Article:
I wore black December 31, 2016 when I went out to celebrate New Year’s Eve. Let’s just say I was celebrating the death of the year 2016 — it had been a rough one. Between ending JVC, moving back to St. Louis (where I had lived during undergrad), going through a gnarly break-up, watching the election of a President I completely oppose, and starting another yearlong service program (this time with AmeriCorps), I was ready for a fresh start. By the end of 2016, I knew I wanted to make a gesture that would symbolize the beginning of something new for me, but I just was not sure what that would be.
As I began to think, dream, and plan about how 2017 was going to be different, running the Go St. Louis! half marathon crept into my mind. Now, I was not a runner; I had never been a runner. I had gone running before, sure, but I had never trained for a race, nor had I run one (of any length). For all of those reasons, and the fact I was not sure I could actually do it, I decided to to try. By doing something I had never done before I was welcoming in activities, energy, and ways of thinking I had never experienced.
Registration opened in early January and I started training later that month, but the race was not until early April. Because it was something I planned to do by myself for myself, I ended up training and running the race alone. As someone new to training, I had no idea what to do. The race committee put together training plans on their website, so I started by printing one of those out and followed it as best I could. My goal was twofold: 1. to run the half marathon the whole way through (no walking, even if that meant I would run at a slower pace) and 2. to finish the whole race. I was running 5-6 days a week starting with just a few miles every day and building up to longer distances over time.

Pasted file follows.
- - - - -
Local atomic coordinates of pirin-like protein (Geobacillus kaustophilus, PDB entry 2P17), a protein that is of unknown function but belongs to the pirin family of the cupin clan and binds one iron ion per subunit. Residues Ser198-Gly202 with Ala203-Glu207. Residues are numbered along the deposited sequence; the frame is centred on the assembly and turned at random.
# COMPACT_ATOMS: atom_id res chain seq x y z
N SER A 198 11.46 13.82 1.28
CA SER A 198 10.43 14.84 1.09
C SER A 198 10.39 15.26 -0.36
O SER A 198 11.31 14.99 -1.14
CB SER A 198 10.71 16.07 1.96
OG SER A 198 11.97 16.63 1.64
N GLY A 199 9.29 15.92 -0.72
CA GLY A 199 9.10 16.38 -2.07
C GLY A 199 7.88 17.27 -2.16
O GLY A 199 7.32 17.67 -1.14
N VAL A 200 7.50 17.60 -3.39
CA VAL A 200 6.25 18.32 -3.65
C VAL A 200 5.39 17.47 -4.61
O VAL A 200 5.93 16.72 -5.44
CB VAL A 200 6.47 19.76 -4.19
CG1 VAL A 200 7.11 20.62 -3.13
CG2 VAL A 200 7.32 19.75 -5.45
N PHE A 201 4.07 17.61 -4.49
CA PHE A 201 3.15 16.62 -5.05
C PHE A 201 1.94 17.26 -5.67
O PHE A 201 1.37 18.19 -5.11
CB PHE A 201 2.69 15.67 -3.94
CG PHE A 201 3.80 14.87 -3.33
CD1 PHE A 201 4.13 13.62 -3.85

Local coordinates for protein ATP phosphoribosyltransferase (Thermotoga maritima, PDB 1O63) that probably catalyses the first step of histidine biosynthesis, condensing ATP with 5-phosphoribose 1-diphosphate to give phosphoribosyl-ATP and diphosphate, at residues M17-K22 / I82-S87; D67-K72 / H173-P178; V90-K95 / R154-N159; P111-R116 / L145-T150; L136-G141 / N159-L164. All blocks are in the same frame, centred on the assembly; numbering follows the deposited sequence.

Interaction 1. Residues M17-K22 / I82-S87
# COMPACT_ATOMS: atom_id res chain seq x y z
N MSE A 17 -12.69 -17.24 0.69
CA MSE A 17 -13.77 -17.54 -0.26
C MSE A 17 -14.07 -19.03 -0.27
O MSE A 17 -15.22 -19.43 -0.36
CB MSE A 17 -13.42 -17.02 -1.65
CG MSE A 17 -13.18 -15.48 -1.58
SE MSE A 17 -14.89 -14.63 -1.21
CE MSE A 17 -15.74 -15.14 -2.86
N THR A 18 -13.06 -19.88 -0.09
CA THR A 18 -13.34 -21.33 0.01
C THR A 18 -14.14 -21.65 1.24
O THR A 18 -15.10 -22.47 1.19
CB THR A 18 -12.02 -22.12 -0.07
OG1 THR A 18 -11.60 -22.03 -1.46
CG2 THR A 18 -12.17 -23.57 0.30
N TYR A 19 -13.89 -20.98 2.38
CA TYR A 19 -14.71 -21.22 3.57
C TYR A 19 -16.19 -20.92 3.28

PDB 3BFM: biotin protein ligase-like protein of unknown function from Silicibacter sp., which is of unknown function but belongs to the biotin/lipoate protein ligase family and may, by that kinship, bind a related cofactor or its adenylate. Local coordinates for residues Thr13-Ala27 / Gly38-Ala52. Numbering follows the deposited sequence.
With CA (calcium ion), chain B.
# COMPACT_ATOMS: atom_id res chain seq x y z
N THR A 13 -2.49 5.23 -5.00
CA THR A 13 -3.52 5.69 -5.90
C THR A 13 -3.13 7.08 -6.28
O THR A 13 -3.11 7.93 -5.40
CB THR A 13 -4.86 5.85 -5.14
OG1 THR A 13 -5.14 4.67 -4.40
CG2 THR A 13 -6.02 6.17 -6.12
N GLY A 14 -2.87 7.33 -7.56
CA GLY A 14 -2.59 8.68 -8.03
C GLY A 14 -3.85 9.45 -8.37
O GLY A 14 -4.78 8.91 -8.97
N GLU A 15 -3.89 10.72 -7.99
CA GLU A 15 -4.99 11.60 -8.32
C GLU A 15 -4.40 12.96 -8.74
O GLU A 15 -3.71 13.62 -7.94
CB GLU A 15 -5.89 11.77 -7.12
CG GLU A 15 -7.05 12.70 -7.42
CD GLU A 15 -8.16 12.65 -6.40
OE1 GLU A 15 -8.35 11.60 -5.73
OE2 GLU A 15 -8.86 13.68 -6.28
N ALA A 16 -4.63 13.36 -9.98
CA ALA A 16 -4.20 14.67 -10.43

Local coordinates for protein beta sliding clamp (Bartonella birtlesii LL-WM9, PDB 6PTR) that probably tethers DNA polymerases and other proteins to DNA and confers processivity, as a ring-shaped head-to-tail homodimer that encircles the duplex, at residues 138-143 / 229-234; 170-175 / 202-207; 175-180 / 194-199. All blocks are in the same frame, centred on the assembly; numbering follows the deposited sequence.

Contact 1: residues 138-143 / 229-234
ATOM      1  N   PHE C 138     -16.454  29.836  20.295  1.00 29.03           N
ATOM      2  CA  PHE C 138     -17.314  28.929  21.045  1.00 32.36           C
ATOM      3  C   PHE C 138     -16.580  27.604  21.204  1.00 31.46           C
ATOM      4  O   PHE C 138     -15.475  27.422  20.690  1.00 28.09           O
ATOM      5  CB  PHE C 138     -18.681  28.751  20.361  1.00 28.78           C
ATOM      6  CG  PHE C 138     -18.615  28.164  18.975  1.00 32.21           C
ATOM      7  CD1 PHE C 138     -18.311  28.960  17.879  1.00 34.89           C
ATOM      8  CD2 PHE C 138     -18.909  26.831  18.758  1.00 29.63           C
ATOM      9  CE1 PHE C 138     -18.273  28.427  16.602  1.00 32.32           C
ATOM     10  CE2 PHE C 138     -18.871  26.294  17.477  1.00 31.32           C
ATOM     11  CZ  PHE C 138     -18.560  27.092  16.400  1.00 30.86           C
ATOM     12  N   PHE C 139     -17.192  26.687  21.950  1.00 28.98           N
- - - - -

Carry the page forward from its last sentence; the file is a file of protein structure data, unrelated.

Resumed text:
In the beginning, I ran inside at the YMCA, and then at the Saint Louis University Recreation Center. By the end of February I started running outside when the weather wasn’t too unbearable. Sometimes I would listen to music as I ran, but later in my training it became distracting. I would turn my music off and run to the mantra “om mani padme hum.” There was something about the mantra that focused my mind while also not taking me out of the present moment.
Using a mantra during training did not spontaneously occur to me. I had shared my running goal with a good friend and mentor, and he asked how I stayed focused during my longer runs. I admitted I was having trouble when I ran more than 5 miles, so he sent me a chapter from Eknath Easwaran’s “Passage Meditation” and offered using a mantra as an alternative to music. Eknath Easwaran explains mantrum as such:
A [mantra] is a spiritual formula of enormous power that has been transmitted from age to age in a religious tradition. The users, wishing to draw upon this power that calms and heals, silently repeat the words as often as possible during the day, each repetition adding to their physical and spiritual wellbeing. In a sense, that is all there is to a mantram. In another sense, there is so much! Those who have tried it — saints, sages, and ordinary people too — know from their own experience its marvelous potency.